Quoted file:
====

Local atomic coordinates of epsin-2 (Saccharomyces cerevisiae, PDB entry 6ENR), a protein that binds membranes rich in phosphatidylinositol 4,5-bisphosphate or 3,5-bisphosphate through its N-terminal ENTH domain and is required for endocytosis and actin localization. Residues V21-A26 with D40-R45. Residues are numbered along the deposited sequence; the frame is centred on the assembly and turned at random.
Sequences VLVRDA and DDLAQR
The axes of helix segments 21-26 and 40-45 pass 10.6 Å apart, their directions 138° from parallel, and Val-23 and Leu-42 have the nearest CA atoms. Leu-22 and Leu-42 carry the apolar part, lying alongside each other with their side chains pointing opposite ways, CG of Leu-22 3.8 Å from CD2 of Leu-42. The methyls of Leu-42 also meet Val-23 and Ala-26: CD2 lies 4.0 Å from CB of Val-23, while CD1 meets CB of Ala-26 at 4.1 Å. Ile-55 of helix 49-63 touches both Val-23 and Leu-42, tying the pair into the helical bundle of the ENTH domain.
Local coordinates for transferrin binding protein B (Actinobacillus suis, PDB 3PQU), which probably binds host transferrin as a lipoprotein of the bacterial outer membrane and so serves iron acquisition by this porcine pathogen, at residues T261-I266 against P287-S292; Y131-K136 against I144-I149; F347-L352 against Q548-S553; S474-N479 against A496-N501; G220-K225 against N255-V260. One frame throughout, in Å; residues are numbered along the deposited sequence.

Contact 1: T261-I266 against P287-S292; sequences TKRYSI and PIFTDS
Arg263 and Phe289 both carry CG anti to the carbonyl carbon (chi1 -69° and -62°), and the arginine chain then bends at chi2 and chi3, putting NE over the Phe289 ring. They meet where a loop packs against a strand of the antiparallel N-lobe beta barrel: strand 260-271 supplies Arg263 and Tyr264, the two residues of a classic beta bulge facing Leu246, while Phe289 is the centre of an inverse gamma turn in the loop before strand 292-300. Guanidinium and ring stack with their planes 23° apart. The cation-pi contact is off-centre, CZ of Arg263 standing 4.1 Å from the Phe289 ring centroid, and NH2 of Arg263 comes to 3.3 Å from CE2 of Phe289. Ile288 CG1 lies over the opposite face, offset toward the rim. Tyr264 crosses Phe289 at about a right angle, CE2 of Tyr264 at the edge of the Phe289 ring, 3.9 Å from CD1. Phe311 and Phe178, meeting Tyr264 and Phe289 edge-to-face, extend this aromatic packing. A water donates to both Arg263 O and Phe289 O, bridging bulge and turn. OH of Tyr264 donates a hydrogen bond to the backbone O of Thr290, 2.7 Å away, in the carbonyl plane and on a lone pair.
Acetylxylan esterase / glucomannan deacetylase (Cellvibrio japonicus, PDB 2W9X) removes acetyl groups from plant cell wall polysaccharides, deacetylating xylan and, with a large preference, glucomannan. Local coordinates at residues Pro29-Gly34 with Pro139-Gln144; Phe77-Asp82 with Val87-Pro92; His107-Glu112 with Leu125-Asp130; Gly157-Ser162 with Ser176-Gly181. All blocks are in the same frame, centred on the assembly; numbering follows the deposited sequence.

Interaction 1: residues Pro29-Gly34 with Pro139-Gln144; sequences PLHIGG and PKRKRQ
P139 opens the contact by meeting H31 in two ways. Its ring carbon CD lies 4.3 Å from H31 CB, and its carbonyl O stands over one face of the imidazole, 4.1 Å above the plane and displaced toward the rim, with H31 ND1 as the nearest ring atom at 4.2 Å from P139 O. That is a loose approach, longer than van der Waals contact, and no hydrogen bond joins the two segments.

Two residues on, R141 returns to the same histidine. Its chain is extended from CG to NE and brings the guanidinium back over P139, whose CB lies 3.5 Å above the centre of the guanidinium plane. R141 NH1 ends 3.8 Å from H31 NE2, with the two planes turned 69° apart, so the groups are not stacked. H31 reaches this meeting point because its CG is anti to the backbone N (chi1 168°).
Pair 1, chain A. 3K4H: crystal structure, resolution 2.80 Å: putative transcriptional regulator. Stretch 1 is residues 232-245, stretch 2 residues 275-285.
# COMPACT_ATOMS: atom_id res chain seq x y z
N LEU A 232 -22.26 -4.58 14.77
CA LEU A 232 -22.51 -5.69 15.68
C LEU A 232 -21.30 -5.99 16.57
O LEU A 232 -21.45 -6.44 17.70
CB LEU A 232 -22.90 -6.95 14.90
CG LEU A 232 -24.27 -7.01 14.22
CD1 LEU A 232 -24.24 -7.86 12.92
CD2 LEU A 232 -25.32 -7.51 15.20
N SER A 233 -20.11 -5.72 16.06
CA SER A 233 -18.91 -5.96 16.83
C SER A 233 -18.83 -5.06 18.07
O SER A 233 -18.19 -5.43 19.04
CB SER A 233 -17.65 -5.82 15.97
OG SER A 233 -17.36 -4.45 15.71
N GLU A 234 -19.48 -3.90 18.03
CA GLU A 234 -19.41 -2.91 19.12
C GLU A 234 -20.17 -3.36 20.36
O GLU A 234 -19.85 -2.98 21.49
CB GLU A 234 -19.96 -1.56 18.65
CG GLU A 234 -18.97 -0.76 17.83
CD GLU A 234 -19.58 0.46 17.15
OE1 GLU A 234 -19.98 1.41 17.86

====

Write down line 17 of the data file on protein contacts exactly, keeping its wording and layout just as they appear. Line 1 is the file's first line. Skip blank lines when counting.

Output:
CB LEU A 232 -22.90 -6.95 14.90